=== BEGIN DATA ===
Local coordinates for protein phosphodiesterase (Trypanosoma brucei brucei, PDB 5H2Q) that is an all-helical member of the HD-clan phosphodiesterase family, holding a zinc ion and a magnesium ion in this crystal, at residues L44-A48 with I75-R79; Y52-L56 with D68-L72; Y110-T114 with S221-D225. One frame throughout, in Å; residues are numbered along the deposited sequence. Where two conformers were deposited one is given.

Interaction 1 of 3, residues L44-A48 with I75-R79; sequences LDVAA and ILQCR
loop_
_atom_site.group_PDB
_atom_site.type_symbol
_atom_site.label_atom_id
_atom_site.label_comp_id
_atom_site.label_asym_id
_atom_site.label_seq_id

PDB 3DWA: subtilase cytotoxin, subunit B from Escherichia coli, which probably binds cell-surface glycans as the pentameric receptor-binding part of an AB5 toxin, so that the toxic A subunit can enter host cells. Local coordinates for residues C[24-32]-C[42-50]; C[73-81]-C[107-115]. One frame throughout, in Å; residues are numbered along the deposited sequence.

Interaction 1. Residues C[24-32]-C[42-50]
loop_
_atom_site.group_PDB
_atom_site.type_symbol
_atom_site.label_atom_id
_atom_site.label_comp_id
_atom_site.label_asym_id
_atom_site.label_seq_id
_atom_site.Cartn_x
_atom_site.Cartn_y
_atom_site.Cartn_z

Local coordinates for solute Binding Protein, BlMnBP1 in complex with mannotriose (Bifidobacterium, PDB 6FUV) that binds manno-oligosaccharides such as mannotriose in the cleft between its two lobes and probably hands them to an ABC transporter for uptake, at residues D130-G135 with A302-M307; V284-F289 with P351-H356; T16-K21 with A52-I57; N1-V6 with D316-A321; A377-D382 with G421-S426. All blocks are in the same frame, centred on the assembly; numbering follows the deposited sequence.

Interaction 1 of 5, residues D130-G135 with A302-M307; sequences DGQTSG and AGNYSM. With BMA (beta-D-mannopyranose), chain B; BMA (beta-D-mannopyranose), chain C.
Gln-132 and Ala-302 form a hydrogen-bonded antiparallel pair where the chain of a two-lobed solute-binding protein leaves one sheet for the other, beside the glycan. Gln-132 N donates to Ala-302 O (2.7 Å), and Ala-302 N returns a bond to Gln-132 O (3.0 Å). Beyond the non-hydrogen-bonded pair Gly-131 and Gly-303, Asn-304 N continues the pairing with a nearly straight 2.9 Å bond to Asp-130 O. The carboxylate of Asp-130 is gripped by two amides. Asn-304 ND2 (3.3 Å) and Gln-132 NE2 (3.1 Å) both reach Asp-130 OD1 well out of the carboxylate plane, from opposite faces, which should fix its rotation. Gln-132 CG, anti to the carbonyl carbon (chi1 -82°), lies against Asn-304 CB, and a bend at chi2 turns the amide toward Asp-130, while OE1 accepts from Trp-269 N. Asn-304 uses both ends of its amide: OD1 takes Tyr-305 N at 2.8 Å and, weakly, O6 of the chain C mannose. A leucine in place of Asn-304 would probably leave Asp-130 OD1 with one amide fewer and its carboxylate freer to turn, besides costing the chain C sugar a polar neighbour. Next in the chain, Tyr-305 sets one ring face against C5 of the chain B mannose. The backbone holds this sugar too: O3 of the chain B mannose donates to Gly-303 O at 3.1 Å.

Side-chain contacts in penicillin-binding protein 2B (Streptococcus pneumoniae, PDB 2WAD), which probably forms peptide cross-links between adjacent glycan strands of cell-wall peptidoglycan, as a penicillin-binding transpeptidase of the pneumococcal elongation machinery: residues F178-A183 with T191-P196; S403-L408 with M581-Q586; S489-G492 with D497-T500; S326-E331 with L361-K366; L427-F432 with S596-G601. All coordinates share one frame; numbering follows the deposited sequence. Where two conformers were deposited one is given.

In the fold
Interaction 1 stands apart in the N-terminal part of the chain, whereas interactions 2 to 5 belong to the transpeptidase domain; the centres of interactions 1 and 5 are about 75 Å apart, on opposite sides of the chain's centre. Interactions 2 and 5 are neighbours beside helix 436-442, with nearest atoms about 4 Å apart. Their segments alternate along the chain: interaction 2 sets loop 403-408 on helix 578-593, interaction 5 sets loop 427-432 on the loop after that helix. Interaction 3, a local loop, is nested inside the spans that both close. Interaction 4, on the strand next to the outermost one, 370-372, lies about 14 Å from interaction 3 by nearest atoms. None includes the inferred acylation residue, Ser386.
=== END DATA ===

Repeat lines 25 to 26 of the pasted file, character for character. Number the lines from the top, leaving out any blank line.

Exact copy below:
Side-chain contacts in penicillin-binding protein 2B (Streptococcus pneumoniae, PDB 2WAD), which probably forms peptide cross-links between adjacent glycan strands of cell-wall peptidoglycan, as a penicillin-binding transpeptidase of the pneumococcal elongation machinery: residues F178-A183 with T191-P196; S403-L408 with M581-Q586; S489-G492 with D497-T500; S326-E331 with L361-K366; L427-F432 with S596-G601. All coordinates share one frame; numbering follows the deposited sequence. Where two conformers were deposited one is given.

In the fold